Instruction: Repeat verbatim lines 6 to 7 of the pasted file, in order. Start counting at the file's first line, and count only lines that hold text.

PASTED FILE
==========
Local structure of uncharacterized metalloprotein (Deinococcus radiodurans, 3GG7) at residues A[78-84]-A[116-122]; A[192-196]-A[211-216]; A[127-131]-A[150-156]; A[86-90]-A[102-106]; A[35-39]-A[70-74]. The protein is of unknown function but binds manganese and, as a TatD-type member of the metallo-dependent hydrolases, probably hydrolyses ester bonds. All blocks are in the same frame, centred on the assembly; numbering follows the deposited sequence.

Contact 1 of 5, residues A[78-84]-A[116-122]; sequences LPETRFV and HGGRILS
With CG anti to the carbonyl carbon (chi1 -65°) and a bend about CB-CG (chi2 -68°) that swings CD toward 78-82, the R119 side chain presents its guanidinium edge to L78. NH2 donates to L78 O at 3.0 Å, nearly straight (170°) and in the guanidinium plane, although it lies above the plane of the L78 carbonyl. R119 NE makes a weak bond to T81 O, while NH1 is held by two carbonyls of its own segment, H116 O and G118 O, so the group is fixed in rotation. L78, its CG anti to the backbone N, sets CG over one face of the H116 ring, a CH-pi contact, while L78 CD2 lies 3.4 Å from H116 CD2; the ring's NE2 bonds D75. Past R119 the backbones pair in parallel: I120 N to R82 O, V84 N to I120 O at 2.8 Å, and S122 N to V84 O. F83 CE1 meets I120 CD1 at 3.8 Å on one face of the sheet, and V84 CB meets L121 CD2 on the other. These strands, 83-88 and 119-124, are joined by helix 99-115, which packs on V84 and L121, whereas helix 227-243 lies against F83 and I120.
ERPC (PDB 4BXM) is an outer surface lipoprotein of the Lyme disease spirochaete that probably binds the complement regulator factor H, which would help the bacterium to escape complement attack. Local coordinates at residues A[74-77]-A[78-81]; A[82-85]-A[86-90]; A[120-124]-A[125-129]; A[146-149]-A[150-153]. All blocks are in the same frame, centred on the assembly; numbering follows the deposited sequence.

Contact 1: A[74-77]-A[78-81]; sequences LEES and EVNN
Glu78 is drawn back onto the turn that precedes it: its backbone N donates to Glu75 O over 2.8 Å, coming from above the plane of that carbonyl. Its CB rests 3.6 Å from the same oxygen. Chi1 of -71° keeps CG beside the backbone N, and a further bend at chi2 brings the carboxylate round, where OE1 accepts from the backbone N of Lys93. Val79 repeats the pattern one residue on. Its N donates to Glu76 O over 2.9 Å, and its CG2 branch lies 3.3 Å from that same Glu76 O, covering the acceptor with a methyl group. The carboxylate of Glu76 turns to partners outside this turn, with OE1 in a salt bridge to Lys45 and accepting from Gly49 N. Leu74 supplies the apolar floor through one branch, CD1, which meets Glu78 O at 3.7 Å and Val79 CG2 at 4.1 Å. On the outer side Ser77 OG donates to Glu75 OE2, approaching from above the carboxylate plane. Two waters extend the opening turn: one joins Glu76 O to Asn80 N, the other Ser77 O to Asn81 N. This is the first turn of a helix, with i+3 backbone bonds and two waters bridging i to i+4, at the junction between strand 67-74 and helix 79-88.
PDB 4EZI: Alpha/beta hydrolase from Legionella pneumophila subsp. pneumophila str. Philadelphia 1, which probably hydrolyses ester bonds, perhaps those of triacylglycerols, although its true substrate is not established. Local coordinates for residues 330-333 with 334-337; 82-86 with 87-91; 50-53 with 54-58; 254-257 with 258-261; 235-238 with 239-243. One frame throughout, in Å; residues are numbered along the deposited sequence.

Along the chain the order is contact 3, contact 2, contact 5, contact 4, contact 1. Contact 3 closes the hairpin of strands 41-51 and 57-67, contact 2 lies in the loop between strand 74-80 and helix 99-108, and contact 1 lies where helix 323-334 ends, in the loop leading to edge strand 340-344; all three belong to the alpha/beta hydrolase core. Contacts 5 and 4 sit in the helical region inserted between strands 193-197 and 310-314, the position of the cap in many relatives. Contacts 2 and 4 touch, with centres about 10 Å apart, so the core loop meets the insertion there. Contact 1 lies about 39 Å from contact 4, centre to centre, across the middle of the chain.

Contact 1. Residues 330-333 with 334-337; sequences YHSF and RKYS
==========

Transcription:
Glu78 is drawn back onto the turn that precedes it: its backbone N donates to Glu75 O over 2.8 Å, coming from above the plane of that carbonyl. Its CB rests 3.6 Å from the same oxygen. Chi1 of -71° keeps CG beside the backbone N, and a further bend at chi2 brings the carboxylate round, where OE1 accepts from the backbone N of Lys93. Val79 repeats the pattern one residue on. Its N donates to Glu76 O over 2.9 Å, and its CG2 branch lies 3.3 Å from that same Glu76 O, covering the acceptor with a methyl group. The carboxylate of Glu76 turns to partners outside this turn, with OE1 in a salt bridge to Lys45 and accepting from Gly49 N. Leu74 supplies the apolar floor through one branch, CD1, which meets Glu78 O at 3.7 Å and Val79 CG2 at 4.1 Å. On the outer side Ser77 OG donates to Glu75 OE2, approaching from above the carboxylate plane. Two waters extend the opening turn: one joins Glu76 O to Asn80 N, the other Ser77 O to Asn81 N. This is the first turn of a helix, with i+3 backbone bonds and two waters bridging i to i+4, at the junction between strand 67-74 and helix 79-88.
PDB 4EZI: Alpha/beta hydrolase from Legionella pneumophila subsp. pneumophila str. Philadelphia 1, which probably hydrolyses ester bonds, perhaps those of triacylglycerols, although its true substrate is not established. Local coordinates for residues 330-333 with 334-337; 82-86 with 87-91; 50-53 with 54-58; 254-257 with 258-261; 235-238 with 239-243. One frame throughout, in Å; residues are numbered along the deposited sequence.